The Politics of Text Messaging

California Governor Arnold Schwarzenegger will tap text messaging via short code this weekend as a part of his political campaign. By texting “Gov” to 50555, supporters will receive event rally information during the California GOP convention this weekend. He is the first gubernatorial candidate to tap SMS and short codes in a U.S. campaign.

However, he’s not the first candidate this year to deploy SMS short codes. That credit appears to go to embattled Senator Rick Santorum, currently trying to hold onto his Pennsylvania seat. By using short code messaging, political candidates can now tap on a regional, and national basis for call-to-arms campaigning. In addition, it creates extremely valuable lists of cell phone supporters… not an easy task since political strategists have found difficulty in penetrating the cell phone user demographic when it comes to election day.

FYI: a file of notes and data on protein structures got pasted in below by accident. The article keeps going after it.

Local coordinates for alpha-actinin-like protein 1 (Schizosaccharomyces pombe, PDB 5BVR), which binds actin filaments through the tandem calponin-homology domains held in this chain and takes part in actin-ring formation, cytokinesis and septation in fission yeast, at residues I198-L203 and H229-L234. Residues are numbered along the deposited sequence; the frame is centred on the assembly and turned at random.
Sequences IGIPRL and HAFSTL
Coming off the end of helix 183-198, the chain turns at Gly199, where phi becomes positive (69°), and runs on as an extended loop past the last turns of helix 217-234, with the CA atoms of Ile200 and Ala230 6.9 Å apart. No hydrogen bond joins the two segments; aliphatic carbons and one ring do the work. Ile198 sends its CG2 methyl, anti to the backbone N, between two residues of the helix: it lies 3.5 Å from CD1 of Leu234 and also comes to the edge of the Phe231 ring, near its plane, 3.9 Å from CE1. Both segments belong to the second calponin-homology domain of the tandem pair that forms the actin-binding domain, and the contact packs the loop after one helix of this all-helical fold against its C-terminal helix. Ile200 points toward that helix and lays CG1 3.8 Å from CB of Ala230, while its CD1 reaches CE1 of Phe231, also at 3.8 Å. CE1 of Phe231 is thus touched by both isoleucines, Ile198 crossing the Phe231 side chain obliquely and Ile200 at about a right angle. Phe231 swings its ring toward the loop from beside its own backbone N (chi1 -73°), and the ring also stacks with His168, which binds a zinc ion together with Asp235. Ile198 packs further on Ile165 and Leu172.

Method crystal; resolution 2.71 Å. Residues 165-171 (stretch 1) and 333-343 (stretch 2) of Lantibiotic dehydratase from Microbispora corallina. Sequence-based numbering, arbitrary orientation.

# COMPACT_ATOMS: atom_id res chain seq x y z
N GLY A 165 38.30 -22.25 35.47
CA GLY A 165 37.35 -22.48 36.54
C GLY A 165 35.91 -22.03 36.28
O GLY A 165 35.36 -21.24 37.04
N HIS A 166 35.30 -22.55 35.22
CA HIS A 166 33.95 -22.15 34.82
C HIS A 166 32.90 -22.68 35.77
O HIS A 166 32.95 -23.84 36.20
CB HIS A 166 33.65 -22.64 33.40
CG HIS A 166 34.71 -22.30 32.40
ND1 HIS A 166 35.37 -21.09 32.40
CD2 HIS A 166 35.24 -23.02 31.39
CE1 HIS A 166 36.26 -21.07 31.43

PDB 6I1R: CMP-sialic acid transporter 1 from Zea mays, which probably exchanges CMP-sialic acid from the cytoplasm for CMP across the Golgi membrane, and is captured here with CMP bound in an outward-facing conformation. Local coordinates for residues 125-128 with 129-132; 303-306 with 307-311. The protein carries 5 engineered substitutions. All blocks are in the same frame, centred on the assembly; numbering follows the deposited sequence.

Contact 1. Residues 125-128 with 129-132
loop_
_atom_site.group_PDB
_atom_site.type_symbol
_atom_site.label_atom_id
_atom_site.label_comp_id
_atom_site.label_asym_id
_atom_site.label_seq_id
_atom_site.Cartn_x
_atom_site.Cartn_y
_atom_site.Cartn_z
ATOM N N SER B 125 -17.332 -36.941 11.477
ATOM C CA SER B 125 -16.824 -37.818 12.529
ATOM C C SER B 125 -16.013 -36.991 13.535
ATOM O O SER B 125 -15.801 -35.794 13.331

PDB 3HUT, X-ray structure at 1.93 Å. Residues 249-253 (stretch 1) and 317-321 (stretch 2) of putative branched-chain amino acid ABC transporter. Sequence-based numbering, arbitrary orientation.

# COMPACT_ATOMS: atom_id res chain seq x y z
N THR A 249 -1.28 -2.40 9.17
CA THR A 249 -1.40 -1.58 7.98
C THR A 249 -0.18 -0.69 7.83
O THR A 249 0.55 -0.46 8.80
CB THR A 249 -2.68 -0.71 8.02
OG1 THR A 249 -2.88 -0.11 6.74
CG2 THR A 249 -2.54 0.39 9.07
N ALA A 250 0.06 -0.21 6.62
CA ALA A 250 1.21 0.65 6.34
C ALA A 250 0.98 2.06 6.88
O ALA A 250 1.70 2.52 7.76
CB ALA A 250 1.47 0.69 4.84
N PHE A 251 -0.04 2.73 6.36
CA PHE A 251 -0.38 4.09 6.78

2006 appears to be a breakthrough year for text messaging in political campaigns. With all national carriers now endorsing SMS fully (as well as SMS short codes), anyone with a wireless phone is now a text messaging target. Previous campaigns could not fully tap SMS; Sprint was only beginning to transition to SMS, and Nextel (which did not have SMS interoperability at the time) had not yet been purchased by Sprint.